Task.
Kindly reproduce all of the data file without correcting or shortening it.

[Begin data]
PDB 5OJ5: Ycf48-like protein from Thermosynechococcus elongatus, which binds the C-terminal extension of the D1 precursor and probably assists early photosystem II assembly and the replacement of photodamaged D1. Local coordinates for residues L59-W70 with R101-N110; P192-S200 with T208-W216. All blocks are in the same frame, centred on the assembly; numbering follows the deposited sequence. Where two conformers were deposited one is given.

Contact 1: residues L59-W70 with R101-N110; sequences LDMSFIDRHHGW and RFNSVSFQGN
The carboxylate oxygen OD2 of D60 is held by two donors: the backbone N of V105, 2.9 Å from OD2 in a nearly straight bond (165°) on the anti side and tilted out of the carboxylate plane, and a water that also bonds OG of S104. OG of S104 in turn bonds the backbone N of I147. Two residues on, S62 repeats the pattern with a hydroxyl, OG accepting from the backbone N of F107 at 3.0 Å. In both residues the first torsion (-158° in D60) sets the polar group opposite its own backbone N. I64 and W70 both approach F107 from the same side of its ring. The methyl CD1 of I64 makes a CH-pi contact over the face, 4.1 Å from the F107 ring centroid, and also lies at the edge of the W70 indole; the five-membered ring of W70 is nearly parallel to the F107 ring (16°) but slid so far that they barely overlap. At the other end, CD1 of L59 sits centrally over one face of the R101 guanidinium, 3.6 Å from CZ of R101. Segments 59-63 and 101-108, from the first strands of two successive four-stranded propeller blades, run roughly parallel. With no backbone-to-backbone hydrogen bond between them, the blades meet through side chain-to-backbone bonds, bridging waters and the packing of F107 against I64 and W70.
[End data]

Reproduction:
PDB 5OJ5: Ycf48-like protein from Thermosynechococcus elongatus, which binds the C-terminal extension of the D1 precursor and probably assists early photosystem II assembly and the replacement of photodamaged D1. Local coordinates for residues L59-W70 with R101-N110; P192-S200 with T208-W216. All blocks are in the same frame, centred on the assembly; numbering follows the deposited sequence. Where two conformers were deposited one is given.

Contact 1: residues L59-W70 with R101-N110; sequences LDMSFIDRHHGW and RFNSVSFQGN
The carboxylate oxygen OD2 of D60 is held by two donors: the backbone N of V105, 2.9 Å from OD2 in a nearly straight bond (165°) on the anti side and tilted out of the carboxylate plane, and a water that also bonds OG of S104. OG of S104 in turn bonds the backbone N of I147. Two residues on, S62 repeats the pattern with a hydroxyl, OG accepting from the backbone N of F107 at 3.0 Å. In both residues the first torsion (-158° in D60) sets the polar group opposite its own backbone N. I64 and W70 both approach F107 from the same side of its ring. The methyl CD1 of I64 makes a CH-pi contact over the face, 4.1 Å from the F107 ring centroid, and also lies at the edge of the W70 indole; the five-membered ring of W70 is nearly parallel to the F107 ring (16°) but slid so far that they barely overlap. At the other end, CD1 of L59 sits centrally over one face of the R101 guanidinium, 3.6 Å from CZ of R101. Segments 59-63 and 101-108, from the first strands of two successive four-stranded propeller blades, run roughly parallel. With no backbone-to-backbone hydrogen bond between them, the blades meet through side chain-to-backbone bonds, bridging waters and the packing of F107 against I64 and W70.